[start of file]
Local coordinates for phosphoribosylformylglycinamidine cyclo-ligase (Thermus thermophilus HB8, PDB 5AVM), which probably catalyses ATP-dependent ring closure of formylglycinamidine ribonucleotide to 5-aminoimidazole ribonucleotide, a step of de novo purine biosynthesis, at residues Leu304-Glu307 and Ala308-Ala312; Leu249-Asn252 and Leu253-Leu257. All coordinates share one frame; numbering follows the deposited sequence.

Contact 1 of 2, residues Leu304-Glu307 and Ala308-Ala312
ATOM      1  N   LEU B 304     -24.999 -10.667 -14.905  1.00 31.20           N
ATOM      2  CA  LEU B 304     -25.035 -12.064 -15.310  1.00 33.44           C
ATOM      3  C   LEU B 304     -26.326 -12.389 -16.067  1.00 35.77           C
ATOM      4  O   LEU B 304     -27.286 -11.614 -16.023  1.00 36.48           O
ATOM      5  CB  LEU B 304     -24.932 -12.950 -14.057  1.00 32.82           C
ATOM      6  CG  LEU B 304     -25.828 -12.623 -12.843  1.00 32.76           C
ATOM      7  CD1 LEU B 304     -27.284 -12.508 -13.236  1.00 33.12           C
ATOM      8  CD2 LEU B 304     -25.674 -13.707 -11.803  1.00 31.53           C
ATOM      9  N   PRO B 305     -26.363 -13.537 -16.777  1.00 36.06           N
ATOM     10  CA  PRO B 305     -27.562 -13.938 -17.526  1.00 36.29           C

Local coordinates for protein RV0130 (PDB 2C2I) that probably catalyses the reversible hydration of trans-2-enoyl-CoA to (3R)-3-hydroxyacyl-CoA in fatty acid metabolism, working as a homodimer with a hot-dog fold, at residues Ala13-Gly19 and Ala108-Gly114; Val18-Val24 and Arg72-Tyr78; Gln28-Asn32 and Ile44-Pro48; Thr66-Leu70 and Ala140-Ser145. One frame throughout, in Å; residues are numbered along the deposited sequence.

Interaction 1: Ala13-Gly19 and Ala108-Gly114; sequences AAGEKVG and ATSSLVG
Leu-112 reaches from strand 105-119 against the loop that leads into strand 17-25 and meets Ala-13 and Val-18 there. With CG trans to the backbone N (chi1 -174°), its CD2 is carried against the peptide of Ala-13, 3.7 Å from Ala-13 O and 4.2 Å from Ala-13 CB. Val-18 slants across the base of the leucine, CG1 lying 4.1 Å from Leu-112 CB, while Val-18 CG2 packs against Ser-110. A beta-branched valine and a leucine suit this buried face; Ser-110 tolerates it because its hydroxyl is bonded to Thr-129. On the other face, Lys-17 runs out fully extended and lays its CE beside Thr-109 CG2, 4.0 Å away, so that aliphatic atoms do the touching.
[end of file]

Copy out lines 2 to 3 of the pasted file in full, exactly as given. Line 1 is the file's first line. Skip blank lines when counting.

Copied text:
Contact 1 of 2, residues Leu304-Glu307 and Ala308-Ala312
ATOM      1  N   LEU B 304     -24.999 -10.667 -14.905  1.00 31.20           N